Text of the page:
Romanians May Stay Away From Pro-Europe Vote

Government has done all it can to sell EU-friendly constitutional change, but may still lose referendum to voter apathy.

Romanians May Stay Away From Pro-Europe Vote

Government has done all it can to sell EU-friendly constitutional change, but may still lose referendum to voter apathy.

Tuesday, 6 September, 2005

Voter apathy and a boycott by nationalist parties could jeopardise a constitutional referendum which is vital to Romanian accession to the European Union.

Romanians will go to the polls on October 18 and 19 to approve - or reject - changes to the current constitution to make it compatible with EU legislation, a prerequisite if the country is to join the union.

The revised constitution is a significant step towards EU accession. Some of the changes affect international relations - making it legal for Romanians to be elected to the European parliament, and allowing EU nationals to buy land in Romania. Others will have a purely domestic impact, for example increasing the presidential term in office from four to five years, ending compulsory military service, and allowing people to seek compensation if the state violates their statutory human rights.

The government has gone all out to win public support for a yes vote, mustering top footballers and pop singers to take part in a lavish campaign. They have even got policemen to stop motorists - not for speeding, but to ask how much they know about the referendum, and then hand them a leaflet telling them what it means.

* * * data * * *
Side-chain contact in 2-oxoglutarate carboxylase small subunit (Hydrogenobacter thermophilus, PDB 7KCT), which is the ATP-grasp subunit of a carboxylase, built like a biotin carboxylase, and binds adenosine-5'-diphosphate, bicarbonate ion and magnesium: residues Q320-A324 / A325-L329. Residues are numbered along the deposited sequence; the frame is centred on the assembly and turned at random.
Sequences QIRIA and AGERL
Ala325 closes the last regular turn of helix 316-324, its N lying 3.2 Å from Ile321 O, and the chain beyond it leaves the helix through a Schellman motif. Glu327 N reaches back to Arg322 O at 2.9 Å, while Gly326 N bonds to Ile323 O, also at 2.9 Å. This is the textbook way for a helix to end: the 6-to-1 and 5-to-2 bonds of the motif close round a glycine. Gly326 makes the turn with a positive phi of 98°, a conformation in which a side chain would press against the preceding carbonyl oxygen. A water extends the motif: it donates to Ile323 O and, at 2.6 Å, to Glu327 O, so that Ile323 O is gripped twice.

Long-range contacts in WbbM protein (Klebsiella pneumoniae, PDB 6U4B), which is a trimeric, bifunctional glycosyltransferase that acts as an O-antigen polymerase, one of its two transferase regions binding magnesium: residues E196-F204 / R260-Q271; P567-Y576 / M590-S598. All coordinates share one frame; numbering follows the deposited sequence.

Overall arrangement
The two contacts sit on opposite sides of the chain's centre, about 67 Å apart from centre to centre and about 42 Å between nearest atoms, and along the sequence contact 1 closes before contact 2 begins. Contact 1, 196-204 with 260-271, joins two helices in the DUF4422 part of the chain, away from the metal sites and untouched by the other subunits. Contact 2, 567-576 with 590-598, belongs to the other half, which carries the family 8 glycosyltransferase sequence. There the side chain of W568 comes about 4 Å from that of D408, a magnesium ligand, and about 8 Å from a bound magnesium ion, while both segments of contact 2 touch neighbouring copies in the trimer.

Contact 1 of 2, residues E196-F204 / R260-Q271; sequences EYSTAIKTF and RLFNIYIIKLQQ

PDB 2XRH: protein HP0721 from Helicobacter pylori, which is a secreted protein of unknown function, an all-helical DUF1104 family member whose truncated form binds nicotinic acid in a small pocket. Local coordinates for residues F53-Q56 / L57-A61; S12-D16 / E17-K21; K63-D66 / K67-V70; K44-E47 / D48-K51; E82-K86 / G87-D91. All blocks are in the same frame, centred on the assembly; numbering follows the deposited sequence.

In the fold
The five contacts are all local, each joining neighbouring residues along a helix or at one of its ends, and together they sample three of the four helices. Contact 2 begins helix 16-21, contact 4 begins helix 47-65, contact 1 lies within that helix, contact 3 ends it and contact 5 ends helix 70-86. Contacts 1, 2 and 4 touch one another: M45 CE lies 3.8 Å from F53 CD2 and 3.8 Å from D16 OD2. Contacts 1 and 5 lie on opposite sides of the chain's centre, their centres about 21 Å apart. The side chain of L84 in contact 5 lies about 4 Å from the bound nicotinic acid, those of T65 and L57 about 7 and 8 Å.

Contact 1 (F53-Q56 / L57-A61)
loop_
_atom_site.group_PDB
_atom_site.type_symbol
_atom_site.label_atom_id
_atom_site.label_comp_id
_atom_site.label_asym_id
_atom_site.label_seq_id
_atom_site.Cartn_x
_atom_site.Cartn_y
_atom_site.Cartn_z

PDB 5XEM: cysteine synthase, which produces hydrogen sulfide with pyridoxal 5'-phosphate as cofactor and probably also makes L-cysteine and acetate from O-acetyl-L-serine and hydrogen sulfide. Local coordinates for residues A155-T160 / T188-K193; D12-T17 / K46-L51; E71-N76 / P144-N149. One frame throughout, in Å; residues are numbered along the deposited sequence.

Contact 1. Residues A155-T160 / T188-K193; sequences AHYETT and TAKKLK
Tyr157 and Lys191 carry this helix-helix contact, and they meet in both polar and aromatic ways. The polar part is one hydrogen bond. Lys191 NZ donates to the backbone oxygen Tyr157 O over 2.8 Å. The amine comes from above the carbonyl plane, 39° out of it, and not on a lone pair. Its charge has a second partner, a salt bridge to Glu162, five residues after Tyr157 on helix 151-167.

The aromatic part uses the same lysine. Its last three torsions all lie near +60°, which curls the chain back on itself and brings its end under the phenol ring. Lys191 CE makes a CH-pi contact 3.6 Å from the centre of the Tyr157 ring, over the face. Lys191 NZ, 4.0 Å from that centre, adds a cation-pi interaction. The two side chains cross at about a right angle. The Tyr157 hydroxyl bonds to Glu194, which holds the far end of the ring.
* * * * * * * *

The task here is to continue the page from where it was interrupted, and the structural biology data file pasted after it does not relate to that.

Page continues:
Prime Minister Adrian Nastase said recently that support for the changes would be "a vote to modernise Romanian society, bolster democracy and respect human rights".

Somewhere between 80 to 90 per cent of Romanians are thought to support the idea of EU accession, so one would have thought there would be little problem in pushing through the changes needed to make it happen.

But Romania's chronic economic and social problems, together with disappointment and apathy over the left-of-centre government's reforms, have left many people feeling alienated from the whole constitutional debate.

Almost one third of the population lives under the poverty line. Romanians may be keen to join the rest of Europe, but the reforms that successive governments have instituted over the past decade to get the country in shape for accession have made life even harder for much of the population. The tight fiscal discipline demanded by the EU, entailing cuts in subsidies to loss-making state enterprises, has hit jobs and curbed welfare benefits.

All this has left the public so angry and disillusioned with the government that according to recent opinion polls, as many as half the electorate could stay away from the weekend ballot. A turnout of 50 per cent is needed if the referendum is to count as valid.

"Polls show that discontent is on the rise again," said a recent report from the think-tank Romanian Academic Society. "The number of people who believe that the government is incapable of managing the country is moving towards an absolute majority. It is very likely that they will refuse to turn out to vote for the constitution."